Fairbanks Daily News-Miner editorial
Thumbs up: Clients of Access Alaska will get free admission and help attending University of Alaska Fairbanks sporting events this year. It’s a nice gesture by UAF to bring in fans who can’t always easily attend the games.
Access Alaska provides help to disabled people to keep them as independent as possible. The participating sports programs include hockey, swimming, volleyball, basketball and riflery.
Thumbs up: Several people with Interior roots received awards at the annual Alaska Federation of Natives convention in Anchorage last week.
Bernice Joseph was named AFN Citizen of the Year for 2012. She lives in Fairbanks, where she works as vice chancellor of rural, community and Native education at UAF. She grew up in Nulato.
Mary Jane Fate received both the AFN Public Service Award and the Shirley Demientieff Award. A longtime Fairbanks resident, she was born in Rampart.
James Gallen received the Glenn Godfrey Law Enforcement Award. He was born in Fairbanks and raised in Northway. He now works with the Alaska Cold Case Unit in Anchorage.
Poldine Carlo was given the first annual Hannah Paul Solomon “Woman of Courage” Award. Carlo, of Fairbanks, helped found the Fairbanks Native Association. She was born in Nulato.
Susan Paskvan received the Culture Bearer Award for her work in preserving the Koyukon Athabascan Denaakk’e language. Paskvan, of Fairbanks, was born in Koyukuk.
Thumbs up: The University of Alaska Fairbanks’ Food Day last week illustrated the rich variety of local foods available in Alaska. With a little extra effort, they can provide a fresher, healthier diet.
Food Day featured a “Taste of Alaska” table with a huge variety of dishes made primarily with vegetables, meat, seafood and fruit found in Alaska.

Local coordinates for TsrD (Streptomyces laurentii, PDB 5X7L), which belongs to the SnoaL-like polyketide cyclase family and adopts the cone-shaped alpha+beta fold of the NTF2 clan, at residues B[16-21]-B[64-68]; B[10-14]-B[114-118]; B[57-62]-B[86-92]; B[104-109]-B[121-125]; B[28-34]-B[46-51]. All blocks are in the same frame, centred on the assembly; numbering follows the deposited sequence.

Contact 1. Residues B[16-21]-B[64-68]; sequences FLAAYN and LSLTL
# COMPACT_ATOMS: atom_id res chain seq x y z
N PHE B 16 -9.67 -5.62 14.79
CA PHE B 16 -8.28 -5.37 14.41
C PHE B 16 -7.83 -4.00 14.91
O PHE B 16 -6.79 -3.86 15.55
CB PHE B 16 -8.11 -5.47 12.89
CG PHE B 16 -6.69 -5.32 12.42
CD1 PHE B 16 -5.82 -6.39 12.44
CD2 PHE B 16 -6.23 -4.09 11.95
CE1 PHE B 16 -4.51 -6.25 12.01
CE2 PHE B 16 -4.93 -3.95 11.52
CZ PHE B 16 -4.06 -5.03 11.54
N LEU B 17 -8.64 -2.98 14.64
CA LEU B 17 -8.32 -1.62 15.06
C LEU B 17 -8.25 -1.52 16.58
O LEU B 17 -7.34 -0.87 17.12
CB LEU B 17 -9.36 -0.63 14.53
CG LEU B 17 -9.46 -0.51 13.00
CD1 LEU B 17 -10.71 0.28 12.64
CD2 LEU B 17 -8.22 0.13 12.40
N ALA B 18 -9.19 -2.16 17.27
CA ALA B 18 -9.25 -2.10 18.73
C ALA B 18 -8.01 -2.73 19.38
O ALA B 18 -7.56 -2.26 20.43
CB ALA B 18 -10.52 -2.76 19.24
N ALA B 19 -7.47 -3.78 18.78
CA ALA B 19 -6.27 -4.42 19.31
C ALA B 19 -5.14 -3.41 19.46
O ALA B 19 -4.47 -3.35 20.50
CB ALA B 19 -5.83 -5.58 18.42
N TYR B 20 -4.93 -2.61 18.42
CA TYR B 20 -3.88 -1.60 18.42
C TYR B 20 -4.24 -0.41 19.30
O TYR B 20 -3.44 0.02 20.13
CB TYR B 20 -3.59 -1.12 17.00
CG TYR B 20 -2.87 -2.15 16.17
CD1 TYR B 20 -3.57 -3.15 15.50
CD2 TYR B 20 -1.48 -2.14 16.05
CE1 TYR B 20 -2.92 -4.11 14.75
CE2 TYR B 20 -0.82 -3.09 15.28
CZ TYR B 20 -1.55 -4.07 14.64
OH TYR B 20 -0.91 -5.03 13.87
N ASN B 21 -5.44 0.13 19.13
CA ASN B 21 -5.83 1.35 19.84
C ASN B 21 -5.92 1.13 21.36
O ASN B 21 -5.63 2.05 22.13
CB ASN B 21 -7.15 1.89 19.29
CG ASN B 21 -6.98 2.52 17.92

Food Day also featured a fun “Surf vs. Turf” cook-off between the deans of the fisheries and agricultural schools. Fisheries Dean Michael Castellini’s halibut won, but it was a close contest between it and the reindeer cooked by Ag Dean Carol Lewis.
Thumbs up: The Arctic Slope Regional Corp. announced last week that it would pay a $40 per share dividend to its stockholders. For the majority of shareholders who hold 100 shares, that’s $4,000 each.
ASRC certainly has become a significant and welcome source of income for its 11,000 shareholders.
The regional for-profit Native corporation for the North Slope was organized to receive the land and cash that Congress provided in the 1971 Alaska Native Claims Settlement Act.
Thumbs down: There’s a big new study of the Anchorage port project’s ailments, but no one will be able to read it before voting on whether to give the project another $50 million.
Of the $453 million in a proposed state bond issue on the Nov. 6 ballot, $50 million would go to fixing the port development’s problems.
Anchorage Mayor Dan Sullivan said last week that he has been briefed on the study, but he can’t say anything about it yet. He signed a confidentiality agreement.
Thumbs down: The rules for use of fur, feathers and other animal products in traditional Native arts are fairly simple, but it’s sometimes hard to understand why they are written as they are.
A Tlingit carver in Southeast Alaska recently got in hot water with federal agents for using raven and flicker feathers in his art. He paid a $2,000 fine.
Here’s the simple part: There’s no legal season in which to kill ravens or flickers. So no one should use their feathers in art. It’s an easy rule of thumb. There’s an additional prohibition on waterfowl, which people can shoot but whose feathers also are off limits. It’s still not too complicated.
Perhaps there ought to be some provision for parts that are salvaged from already-dead animals. To date, government agencies haven’t wanted to open that obviously tricky box.
One also might question why ravens are off limits. There’s no shortage, and far less populous creatures are hunted legally.